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After 15 hours on foot, 3,300m of climbing and 50km worth of Ultra-Trail Snowdonia, Clare tells us what this year’s event taught her, what future entrants should consider and why giving up that last slice of pizza is sometimes necessary for the greater good!


In August 2023, I signed up for the Ultra-Trail Snowdonia 100KM, managing to rope in a good friend with promises of adventure (and perhaps a bit of suffering). By September, we began an eight-month training program. As a UTMB qualifying race, I was eager to earn some stones. The race covers a daunting 104KM with 6,590+ meters of elevation—a real challenge, especially living on the pancake-flat south coast.

New Networking

It’s funny how far you can travel (from Hampshire to Wales) and still bump into someone from your hometown. One such encounter led me to discover a local running club I didn’t even know existed. Who knew I had to travel 300 miles to learn about something five minutes from my house? I also mingled with brands and run ambassadors from all over the country. Moral of the story: always say hi and strike up a conversation—you never know if it’ll lead to a new friendship or just a really good story to tell.

Not Going It Alone

Running 100KM is a bloody long way, and having a friend to share the misery and occasional moments of euphoria was priceless. Plus, it’s nice to have someone to chat with, even if it’s just to distract yourself from the pain by debating the best flavour of energy gel.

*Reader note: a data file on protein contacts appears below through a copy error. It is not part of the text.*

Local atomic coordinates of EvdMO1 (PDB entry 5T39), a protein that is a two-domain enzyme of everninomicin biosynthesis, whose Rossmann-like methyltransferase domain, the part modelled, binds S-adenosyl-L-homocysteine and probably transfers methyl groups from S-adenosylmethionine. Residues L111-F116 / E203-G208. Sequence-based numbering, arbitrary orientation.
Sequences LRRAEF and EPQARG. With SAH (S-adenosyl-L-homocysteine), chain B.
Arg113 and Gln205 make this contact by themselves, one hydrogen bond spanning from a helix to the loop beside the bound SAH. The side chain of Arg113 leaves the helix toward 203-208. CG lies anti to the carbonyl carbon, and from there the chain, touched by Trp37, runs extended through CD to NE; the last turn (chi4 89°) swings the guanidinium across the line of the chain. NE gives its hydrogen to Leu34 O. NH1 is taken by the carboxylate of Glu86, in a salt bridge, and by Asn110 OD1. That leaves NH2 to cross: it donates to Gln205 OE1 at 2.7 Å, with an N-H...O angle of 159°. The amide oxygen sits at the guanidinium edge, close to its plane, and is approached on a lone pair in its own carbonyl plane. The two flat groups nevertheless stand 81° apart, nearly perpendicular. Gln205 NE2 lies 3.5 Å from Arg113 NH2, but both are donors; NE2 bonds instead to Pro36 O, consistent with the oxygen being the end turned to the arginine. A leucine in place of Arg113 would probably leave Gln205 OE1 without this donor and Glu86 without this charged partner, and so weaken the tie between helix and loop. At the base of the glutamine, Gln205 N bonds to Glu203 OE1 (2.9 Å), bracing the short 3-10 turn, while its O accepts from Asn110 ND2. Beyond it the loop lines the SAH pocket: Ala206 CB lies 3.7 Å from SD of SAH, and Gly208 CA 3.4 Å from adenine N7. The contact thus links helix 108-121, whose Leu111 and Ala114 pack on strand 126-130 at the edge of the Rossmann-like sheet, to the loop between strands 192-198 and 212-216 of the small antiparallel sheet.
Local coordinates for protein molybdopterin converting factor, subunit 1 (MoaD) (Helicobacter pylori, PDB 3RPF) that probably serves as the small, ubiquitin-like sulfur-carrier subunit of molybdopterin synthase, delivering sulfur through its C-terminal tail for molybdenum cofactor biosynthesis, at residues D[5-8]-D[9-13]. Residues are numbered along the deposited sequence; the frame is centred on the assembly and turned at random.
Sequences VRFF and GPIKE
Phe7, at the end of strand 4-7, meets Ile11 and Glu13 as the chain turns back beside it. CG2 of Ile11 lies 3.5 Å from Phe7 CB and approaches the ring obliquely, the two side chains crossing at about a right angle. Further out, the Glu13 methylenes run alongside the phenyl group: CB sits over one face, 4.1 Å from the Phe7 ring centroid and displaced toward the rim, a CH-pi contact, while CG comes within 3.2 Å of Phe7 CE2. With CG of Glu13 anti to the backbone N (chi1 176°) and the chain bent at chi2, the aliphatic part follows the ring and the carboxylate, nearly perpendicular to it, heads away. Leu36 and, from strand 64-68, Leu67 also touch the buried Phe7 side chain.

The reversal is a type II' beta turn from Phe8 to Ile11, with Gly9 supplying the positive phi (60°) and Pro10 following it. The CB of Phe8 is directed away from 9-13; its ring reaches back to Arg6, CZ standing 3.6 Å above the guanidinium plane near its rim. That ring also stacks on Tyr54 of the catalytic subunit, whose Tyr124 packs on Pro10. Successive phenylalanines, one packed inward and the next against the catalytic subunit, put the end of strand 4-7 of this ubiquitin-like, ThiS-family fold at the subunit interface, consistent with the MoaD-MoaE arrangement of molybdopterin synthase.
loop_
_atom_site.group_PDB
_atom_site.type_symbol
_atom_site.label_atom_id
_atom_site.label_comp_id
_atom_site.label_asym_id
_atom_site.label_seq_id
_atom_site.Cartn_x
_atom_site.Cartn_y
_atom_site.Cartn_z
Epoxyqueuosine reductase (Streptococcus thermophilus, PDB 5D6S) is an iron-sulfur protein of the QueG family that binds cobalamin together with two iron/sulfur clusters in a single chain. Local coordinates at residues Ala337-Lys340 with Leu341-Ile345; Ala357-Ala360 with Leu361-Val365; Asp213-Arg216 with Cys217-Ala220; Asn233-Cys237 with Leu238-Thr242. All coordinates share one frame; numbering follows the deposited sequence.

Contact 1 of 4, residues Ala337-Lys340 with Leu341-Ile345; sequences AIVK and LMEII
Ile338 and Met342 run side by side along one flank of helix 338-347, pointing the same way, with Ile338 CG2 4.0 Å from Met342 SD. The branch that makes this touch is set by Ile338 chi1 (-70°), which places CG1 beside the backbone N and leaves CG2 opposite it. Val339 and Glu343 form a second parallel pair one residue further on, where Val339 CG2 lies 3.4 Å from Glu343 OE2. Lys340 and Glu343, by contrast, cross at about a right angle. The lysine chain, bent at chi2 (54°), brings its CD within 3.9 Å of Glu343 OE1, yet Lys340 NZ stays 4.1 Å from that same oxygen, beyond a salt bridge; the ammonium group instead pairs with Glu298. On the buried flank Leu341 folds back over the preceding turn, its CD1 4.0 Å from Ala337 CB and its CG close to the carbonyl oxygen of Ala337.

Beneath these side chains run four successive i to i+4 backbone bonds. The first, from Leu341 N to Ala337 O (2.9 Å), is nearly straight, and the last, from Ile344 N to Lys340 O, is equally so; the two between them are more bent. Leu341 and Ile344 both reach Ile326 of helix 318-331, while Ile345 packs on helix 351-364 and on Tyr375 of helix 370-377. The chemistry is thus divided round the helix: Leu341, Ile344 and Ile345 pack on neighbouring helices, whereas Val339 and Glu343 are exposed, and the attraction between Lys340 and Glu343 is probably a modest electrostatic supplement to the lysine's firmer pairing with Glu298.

Doing Your Research

Preparation was key. We had a reconnaissance weekend, received coaching from the amazing Carla Molinaro (50KM world champ and HOKA athlete), and trained thoroughly with our nutrition and equipment. Many participants hadn’t even been to Wales before the race, and it showed. The ever-changing landscape and the heat left many struggling. Thanks to our prep, we were moving faster uphill than down (gravity, right?). Plus, we’d practiced eating while running so much that our stomachs were basically bulletproof—turns out ultra-running is just a very slow-moving picnic.

Knowing When to Stop

One of the hardest decisions was stopping at 50KM. Despite eight months of training and mental readiness, my body was hurting. I didn’t want to jeopardise future trail runs. The statistics speak for themselves:

Success rate

Distance Starters Finishers DNF DNF rate%
100 M 260 99 161 61.9%
100 K 715 431 284 39.72%
50K 1057 790 267 25.26%
25K 678 607 69 10.21%

Stopping felt like giving up on that last slice of pizza—heartbreaking, but necessary for the greater good (or in this case, for future runs).


Importance of Having a ‘Why’

We did it because we could and wanted to see what was possible. There’s something thrilling about pushing your limits, even if it means limping for a week afterwards.

Enjoy It!

Look up, look around, take it all in, and remember to smile – we chose to do this! It’s a voluntary suffer-fest, after all.

And yes, we will be back in 2025 to take it on again. Apparently, we’re gluttons for punishment…

Clare Probyn